Retail Therapy: The last Blockbuster lists itself on Airbnb #SmallBiz - The Entrepreneurial Way with A.I.


Friday, August 14, 2020

Retail Therapy: The last Blockbuster lists itself on Airbnb #SmallBiz

It's been another weird week in retail. The last Blockbuster store rents itself for customer sleepovers, Sour Patch Kids opens an experiential store in New York and Forever 21 drops new merchandise in collaboration with 7-Eleven.

This, and more, in this week's retail therapy.

Blockbuster's slumber party

For many, the local Blockbuster store was just part of a Friday night. The endless aisles of movie titles, vivid displays of popcorn and cotton candy by the checkout and the loud grumble of someone arguing with an employee over late fees are still ingrained into the brains of an entire generation.

But as the market shifted, many video stores, including Blockbuster, were forced to shutter. Last year, one store in Bend, Oregon, became not only the last Blockbuster in the country, but the world.

People from all over the world have made the journey to Bend to see this small, preserved piece of history. And for a limited time, the residents of Deschutes County (where Bend is located) have the opportunity to experience the store in a way never seen before.

The Blockbuster Twitter account, which until this week hadn't been active since 2014, teased that something could be on the horizon. Then after some back and forth with the Airbnb account, the news was finally revealed.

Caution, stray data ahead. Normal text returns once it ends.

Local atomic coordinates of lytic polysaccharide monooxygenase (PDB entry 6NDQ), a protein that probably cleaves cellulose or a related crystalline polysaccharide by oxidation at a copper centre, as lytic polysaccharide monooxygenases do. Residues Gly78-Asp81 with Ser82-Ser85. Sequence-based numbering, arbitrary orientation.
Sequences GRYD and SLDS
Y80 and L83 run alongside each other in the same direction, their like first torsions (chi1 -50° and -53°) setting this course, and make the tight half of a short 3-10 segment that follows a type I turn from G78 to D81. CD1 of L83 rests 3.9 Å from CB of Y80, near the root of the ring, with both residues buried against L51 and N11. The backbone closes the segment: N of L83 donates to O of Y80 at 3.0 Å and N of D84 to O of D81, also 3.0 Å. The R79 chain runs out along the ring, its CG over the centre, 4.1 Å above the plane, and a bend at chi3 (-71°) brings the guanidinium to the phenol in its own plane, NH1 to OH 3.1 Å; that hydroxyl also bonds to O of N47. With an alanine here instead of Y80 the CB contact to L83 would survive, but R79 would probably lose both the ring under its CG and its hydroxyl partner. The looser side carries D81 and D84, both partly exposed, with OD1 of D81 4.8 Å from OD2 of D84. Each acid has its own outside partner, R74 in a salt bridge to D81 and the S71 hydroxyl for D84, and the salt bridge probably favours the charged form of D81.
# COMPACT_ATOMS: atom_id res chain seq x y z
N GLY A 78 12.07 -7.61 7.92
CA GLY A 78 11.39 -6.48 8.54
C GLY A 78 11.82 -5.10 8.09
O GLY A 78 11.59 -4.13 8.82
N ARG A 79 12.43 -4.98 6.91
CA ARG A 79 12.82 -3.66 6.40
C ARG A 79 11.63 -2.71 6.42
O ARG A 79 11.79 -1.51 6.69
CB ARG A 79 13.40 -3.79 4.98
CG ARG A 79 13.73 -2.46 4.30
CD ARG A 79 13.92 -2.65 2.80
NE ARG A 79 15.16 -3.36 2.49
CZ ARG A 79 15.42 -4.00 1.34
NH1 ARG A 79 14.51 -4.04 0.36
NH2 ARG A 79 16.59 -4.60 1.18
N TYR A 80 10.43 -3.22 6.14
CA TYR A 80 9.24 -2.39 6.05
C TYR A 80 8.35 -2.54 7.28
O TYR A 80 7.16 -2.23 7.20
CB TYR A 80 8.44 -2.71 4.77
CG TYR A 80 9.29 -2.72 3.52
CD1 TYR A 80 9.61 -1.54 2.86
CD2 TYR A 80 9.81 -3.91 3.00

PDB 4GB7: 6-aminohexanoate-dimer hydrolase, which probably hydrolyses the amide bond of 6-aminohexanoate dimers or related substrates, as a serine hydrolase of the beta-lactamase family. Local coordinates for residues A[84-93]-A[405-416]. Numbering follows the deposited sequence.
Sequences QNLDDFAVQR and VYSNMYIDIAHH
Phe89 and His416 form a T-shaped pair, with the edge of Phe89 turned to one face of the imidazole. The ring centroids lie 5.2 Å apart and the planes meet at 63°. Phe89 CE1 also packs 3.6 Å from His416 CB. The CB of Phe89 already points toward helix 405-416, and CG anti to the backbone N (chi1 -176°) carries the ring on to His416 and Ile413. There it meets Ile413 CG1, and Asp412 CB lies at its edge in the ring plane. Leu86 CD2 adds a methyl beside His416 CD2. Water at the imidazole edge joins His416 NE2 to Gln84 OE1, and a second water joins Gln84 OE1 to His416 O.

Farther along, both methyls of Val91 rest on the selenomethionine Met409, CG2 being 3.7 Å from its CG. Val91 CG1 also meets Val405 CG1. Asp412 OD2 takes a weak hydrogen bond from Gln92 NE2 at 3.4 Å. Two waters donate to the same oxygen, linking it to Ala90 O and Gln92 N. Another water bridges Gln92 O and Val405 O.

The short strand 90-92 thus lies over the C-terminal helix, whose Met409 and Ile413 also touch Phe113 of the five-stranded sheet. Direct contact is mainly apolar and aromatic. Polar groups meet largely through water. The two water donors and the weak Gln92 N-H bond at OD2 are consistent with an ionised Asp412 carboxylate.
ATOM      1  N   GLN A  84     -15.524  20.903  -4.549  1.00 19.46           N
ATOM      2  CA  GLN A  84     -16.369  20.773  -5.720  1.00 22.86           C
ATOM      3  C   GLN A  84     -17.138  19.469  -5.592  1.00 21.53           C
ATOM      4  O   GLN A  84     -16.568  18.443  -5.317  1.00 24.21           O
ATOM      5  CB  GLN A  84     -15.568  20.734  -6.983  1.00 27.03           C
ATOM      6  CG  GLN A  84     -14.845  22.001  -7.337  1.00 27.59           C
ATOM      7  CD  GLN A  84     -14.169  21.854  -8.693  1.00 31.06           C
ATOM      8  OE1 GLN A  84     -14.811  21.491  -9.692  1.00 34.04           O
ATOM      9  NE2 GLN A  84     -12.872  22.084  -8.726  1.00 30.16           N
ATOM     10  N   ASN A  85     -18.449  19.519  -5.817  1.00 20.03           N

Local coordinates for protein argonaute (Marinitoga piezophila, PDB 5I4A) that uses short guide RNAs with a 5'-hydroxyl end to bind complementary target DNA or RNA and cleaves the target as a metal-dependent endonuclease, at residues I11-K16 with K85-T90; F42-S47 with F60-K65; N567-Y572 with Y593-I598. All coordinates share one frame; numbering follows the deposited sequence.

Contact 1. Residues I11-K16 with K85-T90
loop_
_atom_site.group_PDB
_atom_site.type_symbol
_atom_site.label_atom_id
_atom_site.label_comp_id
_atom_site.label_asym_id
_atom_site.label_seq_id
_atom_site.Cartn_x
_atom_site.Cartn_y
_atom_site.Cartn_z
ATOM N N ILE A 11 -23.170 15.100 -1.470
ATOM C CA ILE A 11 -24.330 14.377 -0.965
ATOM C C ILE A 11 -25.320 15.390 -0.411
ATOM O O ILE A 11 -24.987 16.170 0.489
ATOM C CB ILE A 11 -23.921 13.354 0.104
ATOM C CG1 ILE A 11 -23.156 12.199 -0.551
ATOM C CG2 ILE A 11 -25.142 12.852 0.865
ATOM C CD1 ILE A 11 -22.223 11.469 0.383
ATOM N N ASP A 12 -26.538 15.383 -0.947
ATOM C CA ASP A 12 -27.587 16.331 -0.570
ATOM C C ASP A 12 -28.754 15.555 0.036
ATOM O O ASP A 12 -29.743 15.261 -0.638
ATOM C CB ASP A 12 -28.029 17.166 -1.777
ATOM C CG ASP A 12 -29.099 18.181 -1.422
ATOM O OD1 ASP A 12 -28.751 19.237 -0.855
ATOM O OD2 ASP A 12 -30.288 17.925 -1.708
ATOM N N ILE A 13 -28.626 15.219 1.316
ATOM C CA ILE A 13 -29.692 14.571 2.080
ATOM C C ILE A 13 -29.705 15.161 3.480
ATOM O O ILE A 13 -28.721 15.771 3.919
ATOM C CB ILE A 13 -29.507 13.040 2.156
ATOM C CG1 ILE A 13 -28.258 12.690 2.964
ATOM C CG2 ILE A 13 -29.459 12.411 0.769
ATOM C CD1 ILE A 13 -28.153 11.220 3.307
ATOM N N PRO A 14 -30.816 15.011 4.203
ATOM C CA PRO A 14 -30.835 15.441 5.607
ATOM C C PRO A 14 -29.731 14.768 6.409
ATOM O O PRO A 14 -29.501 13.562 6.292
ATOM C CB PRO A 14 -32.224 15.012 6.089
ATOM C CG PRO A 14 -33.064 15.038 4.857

The Bend store recently posted a listing on Airbnb that invites customers to stay at the store for a night. Our '90s dreams are finally becoming a reality.

"Over the past few months, we've been missing the regular visits from friends, neighbors and tourists from around the world," the post read. "So, we're opening our store to three quarantine pods of Deschutes County guests for a socially-distanced movie night, just like those of decades past!"

Blockbuster via Airbnb


For just three nights — Sept. 18 through Sept. 20 — the retailer will hand its keys over to guests, granting them access to the entire store. The listing said the cost per night is just $4 (!!) and goes live for booking on Monday at 1 p.m. PST.

And because we are still in the midst of a pandemic, the retailer noted that not only will the space be cleaned prior to guests' arrival in accordance with Airbnb's Enhanced Cleaning Protocol, but the store will also supply guests with disinfectant wipes, a pack of face coverings and "endless hand sanitizer."

"Whether you want to stay up until sunrise or pass out on the couch, we've created the perfect space complete with a pull-out couch, bean bags and pillows for you to cozy up with 'new releases' from the '90s. Crack open a two-liter of Pepsi before locking into a video game, charting your future in a game of MASH, or watching movie after movie."

For those unable to snag one of the coveted spots, the retailer said individuals can visit the setup during store hours for a limited time. This is the good news we've been waiting all 2020 for.

With perfect timing, Sour Patch Kids opens first store